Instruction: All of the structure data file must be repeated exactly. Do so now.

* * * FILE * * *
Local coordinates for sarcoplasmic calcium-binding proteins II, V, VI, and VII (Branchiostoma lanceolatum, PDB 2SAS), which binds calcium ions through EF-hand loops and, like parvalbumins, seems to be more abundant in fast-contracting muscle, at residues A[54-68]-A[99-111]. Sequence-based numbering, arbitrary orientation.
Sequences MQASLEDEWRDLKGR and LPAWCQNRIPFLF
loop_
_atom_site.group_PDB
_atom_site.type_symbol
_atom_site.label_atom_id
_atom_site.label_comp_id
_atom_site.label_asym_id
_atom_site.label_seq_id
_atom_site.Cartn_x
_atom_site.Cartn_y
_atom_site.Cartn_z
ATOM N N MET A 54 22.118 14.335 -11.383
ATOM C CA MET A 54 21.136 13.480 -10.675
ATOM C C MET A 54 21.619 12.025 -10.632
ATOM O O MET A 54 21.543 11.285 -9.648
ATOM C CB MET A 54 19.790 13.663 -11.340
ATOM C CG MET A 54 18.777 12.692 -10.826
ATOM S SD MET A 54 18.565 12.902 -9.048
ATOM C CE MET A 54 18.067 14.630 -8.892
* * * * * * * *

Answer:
Local coordinates for sarcoplasmic calcium-binding proteins II, V, VI, and VII (Branchiostoma lanceolatum, PDB 2SAS), which binds calcium ions through EF-hand loops and, like parvalbumins, seems to be more abundant in fast-contracting muscle, at residues A[54-68]-A[99-111]. Sequence-based numbering, arbitrary orientation.
Sequences MQASLEDEWRDLKGR and LPAWCQNRIPFLF
loop_
_atom_site.group_PDB
_atom_site.type_symbol
_atom_site.label_atom_id
_atom_site.label_comp_id
_atom_site.label_asym_id
_atom_site.label_seq_id
_atom_site.Cartn_x
_atom_site.Cartn_y
_atom_site.Cartn_z
ATOM N N MET A 54 22.118 14.335 -11.383
ATOM C CA MET A 54 21.136 13.480 -10.675
ATOM C C MET A 54 21.619 12.025 -10.632
ATOM O O MET A 54 21.543 11.285 -9.648
ATOM C CB MET A 54 19.790 13.663 -11.340
ATOM C CG MET A 54 18.777 12.692 -10.826
ATOM S SD MET A 54 18.565 12.902 -9.048
ATOM C CE MET A 54 18.067 14.630 -8.892